(Reuters) - U.S. stocks ended lower for a second day and the S&P 500 posted its biggest weekly decline since 2012 on Friday as concerns over Argentina's default continued to dog sentiment.
Data showing U.S. job growth slowed in July and the unemployment rate unexpectedly rose suggested the Federal Reserve has room to keep interest rates low for a while.
The jobs growth, which came in below economists' forecasts, relieved some investors worried about how soon the Fed could bump up interest rates after data on Thursday showed U.S. labor costs recorded their biggest gain in more than 5-1/2 years in the second quarter.
But concern remained over Argentina's debt problems after the country's default earlier this week. A U.S. judge on Friday criticized Argentina's decision to default and ordered negotiations between the country and holdout investors to continue.
"Anytime a country defaults on its debt, it's usually an unnerving event in the market. The risk-aversion people sell risky assets," said Natalie Trunow, chief investment officer of equities at Calvert Investment Management in Bethesda, Maryland.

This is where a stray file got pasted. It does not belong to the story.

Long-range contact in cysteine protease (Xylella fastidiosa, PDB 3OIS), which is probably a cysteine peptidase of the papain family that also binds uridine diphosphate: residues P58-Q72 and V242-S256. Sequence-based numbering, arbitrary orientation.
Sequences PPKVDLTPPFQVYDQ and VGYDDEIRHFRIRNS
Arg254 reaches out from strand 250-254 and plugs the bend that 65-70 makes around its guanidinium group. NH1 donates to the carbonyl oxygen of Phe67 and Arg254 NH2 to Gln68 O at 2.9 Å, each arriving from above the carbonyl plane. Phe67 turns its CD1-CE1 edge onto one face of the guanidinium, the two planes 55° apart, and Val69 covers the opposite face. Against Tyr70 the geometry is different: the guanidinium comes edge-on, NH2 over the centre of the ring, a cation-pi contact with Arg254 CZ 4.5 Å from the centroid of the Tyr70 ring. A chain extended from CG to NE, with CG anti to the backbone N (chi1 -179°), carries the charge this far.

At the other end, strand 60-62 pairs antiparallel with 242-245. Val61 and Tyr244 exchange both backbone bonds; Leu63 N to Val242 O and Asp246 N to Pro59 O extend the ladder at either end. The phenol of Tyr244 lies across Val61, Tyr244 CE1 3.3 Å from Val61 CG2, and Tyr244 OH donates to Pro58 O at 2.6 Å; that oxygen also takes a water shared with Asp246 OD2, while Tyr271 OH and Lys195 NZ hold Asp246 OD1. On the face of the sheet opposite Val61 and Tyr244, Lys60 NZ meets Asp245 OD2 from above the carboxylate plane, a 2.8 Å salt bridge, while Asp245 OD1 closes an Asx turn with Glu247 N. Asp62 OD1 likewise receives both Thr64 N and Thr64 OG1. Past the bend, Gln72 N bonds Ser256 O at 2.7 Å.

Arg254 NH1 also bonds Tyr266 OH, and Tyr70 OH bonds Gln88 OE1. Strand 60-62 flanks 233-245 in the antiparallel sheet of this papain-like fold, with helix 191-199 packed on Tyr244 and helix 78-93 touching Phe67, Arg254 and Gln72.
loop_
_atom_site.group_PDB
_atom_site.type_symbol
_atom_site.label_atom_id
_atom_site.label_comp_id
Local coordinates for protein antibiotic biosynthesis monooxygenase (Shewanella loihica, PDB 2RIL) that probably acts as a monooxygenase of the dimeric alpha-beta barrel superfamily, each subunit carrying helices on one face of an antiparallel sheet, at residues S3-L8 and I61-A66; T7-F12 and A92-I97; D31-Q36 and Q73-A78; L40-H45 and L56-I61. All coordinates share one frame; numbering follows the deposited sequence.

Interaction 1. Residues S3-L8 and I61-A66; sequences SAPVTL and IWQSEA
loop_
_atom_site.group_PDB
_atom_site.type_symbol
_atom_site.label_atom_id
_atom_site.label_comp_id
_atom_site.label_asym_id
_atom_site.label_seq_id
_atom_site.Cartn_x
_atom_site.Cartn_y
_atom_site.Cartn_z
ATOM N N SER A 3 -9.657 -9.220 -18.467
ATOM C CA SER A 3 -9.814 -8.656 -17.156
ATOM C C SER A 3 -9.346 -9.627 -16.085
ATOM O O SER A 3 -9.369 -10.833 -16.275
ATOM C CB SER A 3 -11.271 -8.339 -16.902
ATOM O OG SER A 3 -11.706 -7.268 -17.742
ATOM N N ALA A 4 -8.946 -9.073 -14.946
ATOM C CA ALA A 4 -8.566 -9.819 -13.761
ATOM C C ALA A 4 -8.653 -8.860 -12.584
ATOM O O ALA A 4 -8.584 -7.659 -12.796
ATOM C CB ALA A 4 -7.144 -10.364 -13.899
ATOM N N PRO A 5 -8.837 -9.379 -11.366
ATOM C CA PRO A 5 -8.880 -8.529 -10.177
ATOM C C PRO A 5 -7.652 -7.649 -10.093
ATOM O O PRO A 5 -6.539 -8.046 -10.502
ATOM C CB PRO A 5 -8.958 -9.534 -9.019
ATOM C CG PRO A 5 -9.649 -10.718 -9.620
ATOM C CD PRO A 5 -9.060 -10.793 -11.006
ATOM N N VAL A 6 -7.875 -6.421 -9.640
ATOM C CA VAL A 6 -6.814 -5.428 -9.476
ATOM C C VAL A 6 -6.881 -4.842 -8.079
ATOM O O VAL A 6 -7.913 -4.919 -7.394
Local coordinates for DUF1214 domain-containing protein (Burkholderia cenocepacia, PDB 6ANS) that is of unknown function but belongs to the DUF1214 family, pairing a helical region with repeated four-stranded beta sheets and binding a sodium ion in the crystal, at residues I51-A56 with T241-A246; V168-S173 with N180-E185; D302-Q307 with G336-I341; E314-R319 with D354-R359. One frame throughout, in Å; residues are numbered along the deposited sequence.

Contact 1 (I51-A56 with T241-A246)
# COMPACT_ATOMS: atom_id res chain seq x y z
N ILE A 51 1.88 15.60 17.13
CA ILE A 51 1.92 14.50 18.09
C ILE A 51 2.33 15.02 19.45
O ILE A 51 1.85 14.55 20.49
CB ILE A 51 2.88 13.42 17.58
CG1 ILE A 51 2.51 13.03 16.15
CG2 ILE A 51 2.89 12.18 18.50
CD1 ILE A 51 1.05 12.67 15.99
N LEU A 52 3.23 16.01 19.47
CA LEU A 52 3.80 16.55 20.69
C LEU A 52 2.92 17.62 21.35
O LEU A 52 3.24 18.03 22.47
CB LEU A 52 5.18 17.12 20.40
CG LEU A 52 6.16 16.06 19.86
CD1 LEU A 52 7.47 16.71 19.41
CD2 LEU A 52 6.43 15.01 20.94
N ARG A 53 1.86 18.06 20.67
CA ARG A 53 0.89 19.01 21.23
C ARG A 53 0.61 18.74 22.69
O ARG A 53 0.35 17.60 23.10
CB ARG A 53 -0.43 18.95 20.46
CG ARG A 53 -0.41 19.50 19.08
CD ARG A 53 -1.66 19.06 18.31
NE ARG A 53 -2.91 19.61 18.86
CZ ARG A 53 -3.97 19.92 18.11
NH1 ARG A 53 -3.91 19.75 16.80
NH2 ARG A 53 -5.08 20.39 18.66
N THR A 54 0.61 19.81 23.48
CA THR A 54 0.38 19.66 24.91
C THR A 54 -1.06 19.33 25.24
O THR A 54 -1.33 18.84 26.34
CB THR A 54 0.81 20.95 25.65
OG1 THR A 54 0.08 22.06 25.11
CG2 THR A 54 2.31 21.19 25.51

But Trunow said the market dips should be seen as buying opportunities. "I don't think we're anywhere near the end of the expansion cycle."
The Dow Jones industrial average .DJI fell 69.93 points, or 0.42 percent, to 16,493.37, the S&P 500 .SPX lost 5.52 points, or 0.29 percent, to 1,925.15, and the Nasdaq Composite .IXIC dropped 17.13 points, or 0.39 percent, to 4,352.64.
The Dow's losses dragged it further into negative territory for the year. For the year-to-date, it is down 0.5 percent.
Shares of Procter & Gamble Co (PG.N), the world's largest maker of household products, rose 3 percent to $79.65 and helped to support the Dow and S&P 500 after it said it could sell about half of its brands in the next two years and cut jobs.
In other economic data on Friday, a report from the Institute for Supply Management showed that manufacturing had its fastest expansion in more than three years in July.
About 7.2 billion shares changed hands on U.S. exchanges on Friday, above the 6.2 billion average for the last five days, according to data from BATS Global Markets.